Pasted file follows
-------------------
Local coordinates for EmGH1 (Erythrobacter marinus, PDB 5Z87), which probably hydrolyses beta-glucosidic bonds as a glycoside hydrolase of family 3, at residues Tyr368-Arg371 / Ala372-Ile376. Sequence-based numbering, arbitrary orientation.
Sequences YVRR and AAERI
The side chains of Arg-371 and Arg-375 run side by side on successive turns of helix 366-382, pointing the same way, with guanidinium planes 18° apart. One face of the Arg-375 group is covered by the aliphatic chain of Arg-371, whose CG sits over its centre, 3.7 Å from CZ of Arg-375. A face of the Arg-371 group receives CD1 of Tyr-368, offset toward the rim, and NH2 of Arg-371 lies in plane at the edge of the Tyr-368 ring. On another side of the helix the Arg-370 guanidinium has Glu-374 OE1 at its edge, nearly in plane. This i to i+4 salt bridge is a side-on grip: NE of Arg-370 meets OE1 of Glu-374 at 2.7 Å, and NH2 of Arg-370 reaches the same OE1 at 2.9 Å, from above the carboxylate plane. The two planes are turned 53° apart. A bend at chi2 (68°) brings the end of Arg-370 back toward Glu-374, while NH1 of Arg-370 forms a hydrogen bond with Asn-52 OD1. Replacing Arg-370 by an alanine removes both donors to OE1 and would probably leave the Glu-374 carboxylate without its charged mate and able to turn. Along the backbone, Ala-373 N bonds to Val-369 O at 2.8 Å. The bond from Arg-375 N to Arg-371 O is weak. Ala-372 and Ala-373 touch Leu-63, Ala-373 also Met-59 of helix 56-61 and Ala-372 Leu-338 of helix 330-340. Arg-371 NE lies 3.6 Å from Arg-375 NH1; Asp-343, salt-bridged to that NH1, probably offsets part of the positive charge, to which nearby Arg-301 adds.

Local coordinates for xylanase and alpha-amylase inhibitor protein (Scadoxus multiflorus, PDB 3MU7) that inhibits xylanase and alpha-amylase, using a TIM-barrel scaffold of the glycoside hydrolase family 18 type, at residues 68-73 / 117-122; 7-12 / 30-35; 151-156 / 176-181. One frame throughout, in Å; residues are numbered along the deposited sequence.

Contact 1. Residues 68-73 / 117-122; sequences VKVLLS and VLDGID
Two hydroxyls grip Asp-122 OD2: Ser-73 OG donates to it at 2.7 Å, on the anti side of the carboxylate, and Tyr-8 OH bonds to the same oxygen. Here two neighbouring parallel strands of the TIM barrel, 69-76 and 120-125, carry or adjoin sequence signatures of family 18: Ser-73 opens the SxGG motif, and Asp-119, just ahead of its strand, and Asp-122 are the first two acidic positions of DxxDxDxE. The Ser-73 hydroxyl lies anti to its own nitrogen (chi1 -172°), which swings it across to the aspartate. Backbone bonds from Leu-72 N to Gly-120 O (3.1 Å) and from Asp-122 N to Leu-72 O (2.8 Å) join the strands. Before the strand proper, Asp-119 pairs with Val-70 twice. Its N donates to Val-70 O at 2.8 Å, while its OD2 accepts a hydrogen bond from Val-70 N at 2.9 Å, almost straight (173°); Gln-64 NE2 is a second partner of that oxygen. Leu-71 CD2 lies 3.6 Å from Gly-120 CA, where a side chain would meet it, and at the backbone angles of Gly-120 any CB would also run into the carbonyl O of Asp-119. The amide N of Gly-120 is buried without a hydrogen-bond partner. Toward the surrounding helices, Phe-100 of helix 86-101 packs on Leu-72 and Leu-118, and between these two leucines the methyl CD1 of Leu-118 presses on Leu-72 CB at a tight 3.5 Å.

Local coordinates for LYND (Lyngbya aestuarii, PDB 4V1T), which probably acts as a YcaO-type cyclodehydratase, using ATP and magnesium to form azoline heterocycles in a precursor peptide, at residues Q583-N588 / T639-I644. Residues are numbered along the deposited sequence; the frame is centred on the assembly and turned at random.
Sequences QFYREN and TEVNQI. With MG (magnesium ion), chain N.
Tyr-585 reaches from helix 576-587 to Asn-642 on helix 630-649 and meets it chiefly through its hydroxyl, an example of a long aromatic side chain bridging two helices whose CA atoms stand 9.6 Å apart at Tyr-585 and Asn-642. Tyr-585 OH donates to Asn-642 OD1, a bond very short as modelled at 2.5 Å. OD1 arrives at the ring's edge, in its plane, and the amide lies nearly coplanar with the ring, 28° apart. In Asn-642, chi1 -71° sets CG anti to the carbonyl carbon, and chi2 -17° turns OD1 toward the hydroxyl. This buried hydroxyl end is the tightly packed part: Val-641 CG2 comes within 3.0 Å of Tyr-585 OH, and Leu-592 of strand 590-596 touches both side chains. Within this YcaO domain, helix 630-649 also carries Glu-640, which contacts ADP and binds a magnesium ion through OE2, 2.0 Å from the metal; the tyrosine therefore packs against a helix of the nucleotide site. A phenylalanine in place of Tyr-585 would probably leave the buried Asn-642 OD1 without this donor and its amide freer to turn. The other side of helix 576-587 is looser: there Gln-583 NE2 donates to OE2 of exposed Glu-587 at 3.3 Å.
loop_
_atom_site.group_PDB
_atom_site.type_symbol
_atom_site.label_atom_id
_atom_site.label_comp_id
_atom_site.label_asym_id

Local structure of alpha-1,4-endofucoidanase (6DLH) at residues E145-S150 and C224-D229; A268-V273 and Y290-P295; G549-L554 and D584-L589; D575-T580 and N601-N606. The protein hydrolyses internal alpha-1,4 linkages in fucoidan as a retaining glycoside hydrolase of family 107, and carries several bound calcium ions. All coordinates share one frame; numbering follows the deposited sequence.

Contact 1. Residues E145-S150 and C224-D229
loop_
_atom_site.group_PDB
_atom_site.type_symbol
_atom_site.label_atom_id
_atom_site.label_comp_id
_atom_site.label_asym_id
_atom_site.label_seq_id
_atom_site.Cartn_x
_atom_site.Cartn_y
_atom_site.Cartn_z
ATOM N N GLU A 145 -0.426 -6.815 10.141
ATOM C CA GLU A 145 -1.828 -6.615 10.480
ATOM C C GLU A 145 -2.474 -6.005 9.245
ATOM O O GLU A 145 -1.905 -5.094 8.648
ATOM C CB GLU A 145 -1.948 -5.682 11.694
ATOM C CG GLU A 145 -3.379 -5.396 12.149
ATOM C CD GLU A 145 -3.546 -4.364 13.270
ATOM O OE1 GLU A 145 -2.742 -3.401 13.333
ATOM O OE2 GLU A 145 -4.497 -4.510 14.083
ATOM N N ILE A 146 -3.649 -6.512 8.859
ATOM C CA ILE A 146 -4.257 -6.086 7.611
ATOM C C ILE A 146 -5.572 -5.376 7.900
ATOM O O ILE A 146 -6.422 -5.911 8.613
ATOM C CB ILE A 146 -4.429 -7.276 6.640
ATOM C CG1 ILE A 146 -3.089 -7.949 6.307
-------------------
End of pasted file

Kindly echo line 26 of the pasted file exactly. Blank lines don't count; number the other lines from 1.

_atom_site.Cartn_y